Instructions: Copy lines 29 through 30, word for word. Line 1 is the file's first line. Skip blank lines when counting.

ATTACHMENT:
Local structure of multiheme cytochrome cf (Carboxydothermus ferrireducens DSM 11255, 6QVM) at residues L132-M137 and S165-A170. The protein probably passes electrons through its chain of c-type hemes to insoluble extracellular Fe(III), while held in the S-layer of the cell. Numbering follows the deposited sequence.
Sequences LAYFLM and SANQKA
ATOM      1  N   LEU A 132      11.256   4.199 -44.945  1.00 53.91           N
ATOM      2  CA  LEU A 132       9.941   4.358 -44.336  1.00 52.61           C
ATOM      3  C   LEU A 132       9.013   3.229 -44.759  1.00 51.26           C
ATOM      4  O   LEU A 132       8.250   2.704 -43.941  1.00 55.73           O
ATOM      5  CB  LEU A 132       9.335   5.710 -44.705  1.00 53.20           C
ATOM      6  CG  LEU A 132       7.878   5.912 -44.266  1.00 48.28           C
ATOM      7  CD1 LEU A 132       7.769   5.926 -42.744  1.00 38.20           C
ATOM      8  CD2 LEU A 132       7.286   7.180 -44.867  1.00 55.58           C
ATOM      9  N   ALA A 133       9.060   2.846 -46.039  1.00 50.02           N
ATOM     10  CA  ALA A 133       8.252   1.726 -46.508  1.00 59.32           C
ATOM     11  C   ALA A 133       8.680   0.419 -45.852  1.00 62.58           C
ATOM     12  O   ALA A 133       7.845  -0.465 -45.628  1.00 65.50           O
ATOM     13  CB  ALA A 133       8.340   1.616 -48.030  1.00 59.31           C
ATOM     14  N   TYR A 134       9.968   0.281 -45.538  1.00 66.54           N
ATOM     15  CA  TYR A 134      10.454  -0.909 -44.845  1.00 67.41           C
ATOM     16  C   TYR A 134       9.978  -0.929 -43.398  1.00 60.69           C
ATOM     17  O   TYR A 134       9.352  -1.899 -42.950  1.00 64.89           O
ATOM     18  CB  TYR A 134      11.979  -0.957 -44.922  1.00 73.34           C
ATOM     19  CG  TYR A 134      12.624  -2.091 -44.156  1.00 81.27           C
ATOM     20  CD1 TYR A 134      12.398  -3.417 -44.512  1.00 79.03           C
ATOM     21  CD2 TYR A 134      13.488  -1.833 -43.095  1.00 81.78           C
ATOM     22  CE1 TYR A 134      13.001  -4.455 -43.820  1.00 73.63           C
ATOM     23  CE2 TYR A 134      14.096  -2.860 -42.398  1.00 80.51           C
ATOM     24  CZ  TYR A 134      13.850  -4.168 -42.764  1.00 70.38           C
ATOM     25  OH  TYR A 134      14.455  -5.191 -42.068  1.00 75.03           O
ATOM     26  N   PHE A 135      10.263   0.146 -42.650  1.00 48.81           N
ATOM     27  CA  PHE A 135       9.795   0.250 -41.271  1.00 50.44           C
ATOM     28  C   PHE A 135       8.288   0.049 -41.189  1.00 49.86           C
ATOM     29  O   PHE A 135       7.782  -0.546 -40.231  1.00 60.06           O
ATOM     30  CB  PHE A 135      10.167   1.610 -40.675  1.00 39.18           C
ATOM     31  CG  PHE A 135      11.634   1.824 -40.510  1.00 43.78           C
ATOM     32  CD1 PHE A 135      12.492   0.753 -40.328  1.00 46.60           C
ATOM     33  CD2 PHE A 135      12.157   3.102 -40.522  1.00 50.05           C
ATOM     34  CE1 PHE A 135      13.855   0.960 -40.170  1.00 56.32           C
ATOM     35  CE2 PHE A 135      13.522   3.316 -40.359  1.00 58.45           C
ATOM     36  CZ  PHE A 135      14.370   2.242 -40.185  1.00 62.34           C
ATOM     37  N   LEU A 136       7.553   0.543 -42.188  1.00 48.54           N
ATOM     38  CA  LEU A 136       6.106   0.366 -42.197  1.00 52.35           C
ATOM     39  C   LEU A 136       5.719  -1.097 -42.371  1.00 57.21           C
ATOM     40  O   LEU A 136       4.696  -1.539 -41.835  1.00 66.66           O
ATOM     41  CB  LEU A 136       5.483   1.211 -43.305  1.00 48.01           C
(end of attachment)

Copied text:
ATOM     27  CA  PHE A 135       9.795   0.250 -41.271  1.00 50.44           C
ATOM     28  C   PHE A 135       8.288   0.049 -41.189  1.00 49.86           C